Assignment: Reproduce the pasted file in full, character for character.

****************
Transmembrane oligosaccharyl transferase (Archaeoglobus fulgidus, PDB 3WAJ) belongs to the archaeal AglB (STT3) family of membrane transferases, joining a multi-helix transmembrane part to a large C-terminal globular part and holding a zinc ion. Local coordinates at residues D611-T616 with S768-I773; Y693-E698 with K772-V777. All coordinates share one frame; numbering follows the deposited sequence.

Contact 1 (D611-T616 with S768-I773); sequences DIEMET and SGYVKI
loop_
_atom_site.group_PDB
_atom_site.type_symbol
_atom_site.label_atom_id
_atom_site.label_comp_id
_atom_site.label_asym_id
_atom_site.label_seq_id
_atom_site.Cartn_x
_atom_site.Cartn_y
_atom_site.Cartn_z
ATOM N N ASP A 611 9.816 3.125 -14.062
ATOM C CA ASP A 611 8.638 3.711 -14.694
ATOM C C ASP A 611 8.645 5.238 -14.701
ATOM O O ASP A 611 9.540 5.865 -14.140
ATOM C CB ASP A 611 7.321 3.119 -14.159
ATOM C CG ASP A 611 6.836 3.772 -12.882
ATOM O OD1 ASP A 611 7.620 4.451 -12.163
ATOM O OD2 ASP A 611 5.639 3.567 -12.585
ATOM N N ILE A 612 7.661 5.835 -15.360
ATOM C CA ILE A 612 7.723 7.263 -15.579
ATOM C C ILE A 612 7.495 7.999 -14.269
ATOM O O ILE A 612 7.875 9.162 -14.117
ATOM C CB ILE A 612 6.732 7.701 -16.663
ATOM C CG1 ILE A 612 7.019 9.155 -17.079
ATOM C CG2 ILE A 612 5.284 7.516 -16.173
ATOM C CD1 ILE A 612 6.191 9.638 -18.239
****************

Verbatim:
Transmembrane oligosaccharyl transferase (Archaeoglobus fulgidus, PDB 3WAJ) belongs to the archaeal AglB (STT3) family of membrane transferases, joining a multi-helix transmembrane part to a large C-terminal globular part and holding a zinc ion. Local coordinates at residues D611-T616 with S768-I773; Y693-E698 with K772-V777. All coordinates share one frame; numbering follows the deposited sequence.

Contact 1 (D611-T616 with S768-I773); sequences DIEMET and SGYVKI
loop_
_atom_site.group_PDB
_atom_site.type_symbol
_atom_site.label_atom_id
_atom_site.label_comp_id
_atom_site.label_asym_id
_atom_site.label_seq_id
_atom_site.Cartn_x
_atom_site.Cartn_y
_atom_site.Cartn_z
ATOM N N ASP A 611 9.816 3.125 -14.062
ATOM C CA ASP A 611 8.638 3.711 -14.694
ATOM C C ASP A 611 8.645 5.238 -14.701
ATOM O O ASP A 611 9.540 5.865 -14.140
ATOM C CB ASP A 611 7.321 3.119 -14.159
ATOM C CG ASP A 611 6.836 3.772 -12.882
ATOM O OD1 ASP A 611 7.620 4.451 -12.163
ATOM O OD2 ASP A 611 5.639 3.567 -12.585
ATOM N N ILE A 612 7.661 5.835 -15.360
ATOM C CA ILE A 612 7.723 7.263 -15.579
ATOM C C ILE A 612 7.495 7.999 -14.269
ATOM O O ILE A 612 7.875 9.162 -14.117
ATOM C CB ILE A 612 6.732 7.701 -16.663
ATOM C CG1 ILE A 612 7.019 9.155 -17.079
ATOM C CG2 ILE A 612 5.284 7.516 -16.173
ATOM C CD1 ILE A 612 6.191 9.638 -18.239